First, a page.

Synkinesis can cause the corner of a patient’s mouth to pull upward. Or, the synkinetic (simultaneous) movement of muscles can cause the corner of a patient’s mouth (depressor anguli oris, platysma, and mentalis muscles) to droop and elevate nearby muscles (zygomaticus major and minor). In either scenario, it can be difficult for a synkinesis patient to smile naturally.
Selective neurolysis is a safe, effective treatment for synkinesis. It can help patients permanently address their synkinesis symptoms.
Selective Neurolysis For Ramsay Hunt Syndrome Patients
Ramsay Hunt syndrome can cause synkinesis and permanent facial paralysis. As such, Ramsay Hunt syndrome patients may qualify for selective neurolysis.
Selective Neurolysis For Acoustic Neuroma Patients
Acoustic neuroma patients sometimes experience synkinesis. Therefore, Dr. Azizzadeh may recommend selective neurolysis for acoustic neuroma patients.
How Is Selective Neurolysis Performed?
A modified selective neurectomy is performed at an outpatient treatment center. The downtime and risks associated with selective neurolysis are minimal in comparison to other facial nerve procedures. Furthermore, selective neurolysis treatment results generally can be seen the day after surgery.
Sometimes, Dr. Azizzadeh may recommend selective neurectomy be performed in conjunction with other procedures to help a patient achieve the optimal results. Procedures that may be completed in combination with selective neurolysis include:
- Asymmetric Facelift: Helps a patient address facial asymmetry, leading to a more balanced and natural-looking facial appearance.
- Blepharoplasty (Eyelid Surgery):Enables a patient to address the appearance of droopy eyelids and may require the removal of excess fat, muscle and skin.
- Facial Rejuvenation: Allows a patient to revitalize the facial appearance; facelift and neck lift treatments are two of the most common facial rejuvenation procedures that may be performed at the same time as selective neurolysis.
Dr. Azizzadeh customizes a selective neurolysis procedure to his patient. He also tracks his patients’ progress in the days, weeks, and months following selective neurolysis to ensure they can get the best results.
What to Expect During a Selective Neurolysis Consultation
To help a patient evaluate selective neurolysis and other facial reanimation treatments, Dr. Azizzadeh requests a consultation. He uses the consultation to learn about a patient and evaluate their facial movement and facial muscles. The consultation also gives a patient the opportunity to ask questions and learn about Dr. Azizzadeh’s distinct approach to nerve disorders and treatments. If Dr. Azizzadeh determines a patient qualifies for selective neurolysis, he discusses the surgery and recovery process.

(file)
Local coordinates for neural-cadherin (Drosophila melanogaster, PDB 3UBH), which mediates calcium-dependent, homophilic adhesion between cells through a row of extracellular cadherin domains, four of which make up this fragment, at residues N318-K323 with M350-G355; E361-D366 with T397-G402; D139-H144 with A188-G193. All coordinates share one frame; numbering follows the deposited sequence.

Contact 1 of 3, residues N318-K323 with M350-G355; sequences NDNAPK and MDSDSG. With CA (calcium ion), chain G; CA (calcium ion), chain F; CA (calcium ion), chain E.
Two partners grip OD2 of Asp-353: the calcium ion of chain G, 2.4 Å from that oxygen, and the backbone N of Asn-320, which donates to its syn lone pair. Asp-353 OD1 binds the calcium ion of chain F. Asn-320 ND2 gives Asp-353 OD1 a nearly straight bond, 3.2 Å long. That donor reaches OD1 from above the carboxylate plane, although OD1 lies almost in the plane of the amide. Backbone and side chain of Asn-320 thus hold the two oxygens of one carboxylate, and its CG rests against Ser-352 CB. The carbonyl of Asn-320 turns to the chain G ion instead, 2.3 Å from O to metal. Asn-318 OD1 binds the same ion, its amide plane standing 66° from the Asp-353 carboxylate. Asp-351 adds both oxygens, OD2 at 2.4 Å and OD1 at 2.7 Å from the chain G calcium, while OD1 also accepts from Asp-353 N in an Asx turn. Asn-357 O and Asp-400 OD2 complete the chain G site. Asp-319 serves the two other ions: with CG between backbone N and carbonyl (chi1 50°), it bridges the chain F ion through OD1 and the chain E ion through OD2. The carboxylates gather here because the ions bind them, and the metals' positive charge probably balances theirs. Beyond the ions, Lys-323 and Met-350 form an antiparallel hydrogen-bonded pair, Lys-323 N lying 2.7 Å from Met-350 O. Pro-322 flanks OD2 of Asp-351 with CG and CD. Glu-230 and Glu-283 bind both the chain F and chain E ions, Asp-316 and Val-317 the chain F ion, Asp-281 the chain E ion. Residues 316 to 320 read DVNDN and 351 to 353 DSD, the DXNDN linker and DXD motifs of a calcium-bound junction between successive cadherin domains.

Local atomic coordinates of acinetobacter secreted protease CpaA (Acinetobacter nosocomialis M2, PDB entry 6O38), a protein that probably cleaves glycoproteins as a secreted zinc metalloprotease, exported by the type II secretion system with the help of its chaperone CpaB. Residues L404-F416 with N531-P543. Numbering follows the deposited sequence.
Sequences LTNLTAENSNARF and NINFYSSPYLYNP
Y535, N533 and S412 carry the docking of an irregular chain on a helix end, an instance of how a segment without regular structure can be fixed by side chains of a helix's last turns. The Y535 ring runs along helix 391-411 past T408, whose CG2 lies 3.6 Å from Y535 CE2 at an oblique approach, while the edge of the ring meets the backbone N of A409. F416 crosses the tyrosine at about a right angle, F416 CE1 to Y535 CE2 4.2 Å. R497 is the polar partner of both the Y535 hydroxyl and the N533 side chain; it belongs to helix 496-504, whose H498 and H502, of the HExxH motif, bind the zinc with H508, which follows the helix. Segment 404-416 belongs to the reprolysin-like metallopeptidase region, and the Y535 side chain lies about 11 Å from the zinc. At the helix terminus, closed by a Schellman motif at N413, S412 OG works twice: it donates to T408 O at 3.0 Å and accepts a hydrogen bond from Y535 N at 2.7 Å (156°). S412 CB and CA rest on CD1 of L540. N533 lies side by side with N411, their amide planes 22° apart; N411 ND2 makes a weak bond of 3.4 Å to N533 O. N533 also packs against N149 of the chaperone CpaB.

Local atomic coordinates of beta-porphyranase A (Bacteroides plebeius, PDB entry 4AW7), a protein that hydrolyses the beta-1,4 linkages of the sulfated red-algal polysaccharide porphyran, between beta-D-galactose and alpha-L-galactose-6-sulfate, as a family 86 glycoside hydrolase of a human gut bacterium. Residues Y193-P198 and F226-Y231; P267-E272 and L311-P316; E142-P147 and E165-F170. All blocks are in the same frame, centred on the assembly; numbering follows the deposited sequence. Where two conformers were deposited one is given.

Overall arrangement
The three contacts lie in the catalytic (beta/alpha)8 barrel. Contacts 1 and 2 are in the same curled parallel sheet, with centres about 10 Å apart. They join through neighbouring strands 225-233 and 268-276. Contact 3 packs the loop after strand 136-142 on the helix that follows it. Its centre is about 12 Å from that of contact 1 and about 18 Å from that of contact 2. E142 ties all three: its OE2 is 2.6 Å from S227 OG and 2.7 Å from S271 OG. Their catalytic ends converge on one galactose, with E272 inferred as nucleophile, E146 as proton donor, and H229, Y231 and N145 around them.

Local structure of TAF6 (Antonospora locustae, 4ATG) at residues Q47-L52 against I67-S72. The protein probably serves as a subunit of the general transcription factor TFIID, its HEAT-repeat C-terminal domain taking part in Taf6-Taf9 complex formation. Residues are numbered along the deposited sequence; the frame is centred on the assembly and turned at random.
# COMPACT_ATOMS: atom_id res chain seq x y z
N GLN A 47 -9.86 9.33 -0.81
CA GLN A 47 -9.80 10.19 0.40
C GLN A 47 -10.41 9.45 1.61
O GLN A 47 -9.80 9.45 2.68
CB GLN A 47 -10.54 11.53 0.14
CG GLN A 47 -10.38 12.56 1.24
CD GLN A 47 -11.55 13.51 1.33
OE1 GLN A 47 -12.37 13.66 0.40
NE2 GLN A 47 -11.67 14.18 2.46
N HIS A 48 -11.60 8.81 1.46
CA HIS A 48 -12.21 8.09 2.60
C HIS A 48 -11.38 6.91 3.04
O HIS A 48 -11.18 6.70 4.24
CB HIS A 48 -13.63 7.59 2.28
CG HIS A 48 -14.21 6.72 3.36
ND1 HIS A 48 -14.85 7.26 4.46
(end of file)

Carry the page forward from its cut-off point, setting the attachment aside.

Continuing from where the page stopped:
What to Expect After Selective Neurolysis Surgery
The potential side effects and recovery period associated with selective neurectomy are limited in comparison to other facial reanimation procedures.
Selective neurolysis patients may notice improvements in their ability to generate a natural smile in the first few days after surgery, and the final results will become apparent in the months to follow.
Dr. Azizzadeh may recommend neuromuscular retraining (NMR) after surgery. NMR involves the use of exercises that help teach and retrain the brain to coordinate facial muscle movements.
Periorbital and contralateral Botox may be recommended following selective neurectomy surgery as well. Botox helps relax unwanted muscle movements and reduce tension in areas of the face that are hyperactive.
Facial Reanimation Surgery: A Real World Example
Mary Jo Buttafuoco took a bullet to the head when she was 37 years old. The gunshot caused her to lose hearing in her right ear and paralyzed the right side of her face. It also made it virtually impossible for Buttafuoco to smile.
Buttafuoco sought help from Dr. Azizzadeh in 2005. At that point, Buttafuoco was self-conscious about her looks and had lost much of her self-confidence. Fortunately, Dr. Azizzadeh was able to use advanced facial reanimation techniques to provide Buttafuoco with the support that she needed.
In 2005, Dr. Azizzadeh completed a static facial suspension, facelift, and eye lift procedures to improve Buttafuoco’s facial function and symmetry. In 2017, Dr. Azizzadeh performed a selective neurolysis procedure on Buttafuoco. The result: Buttafuoco can see all of her teeth when she smiles, has more self-confidence than ever before, and even wants to take selfies!
Learn More About Selective Neurectomy Surgery
Dr. Azizzadeh is available to teach patients about selective neurolysis. To learn more about selective neurectomy, please contact The Facial Paralysis Institute online or call us at (310) 657-2203 to schedule a consultation with Dr. Azizzadeh.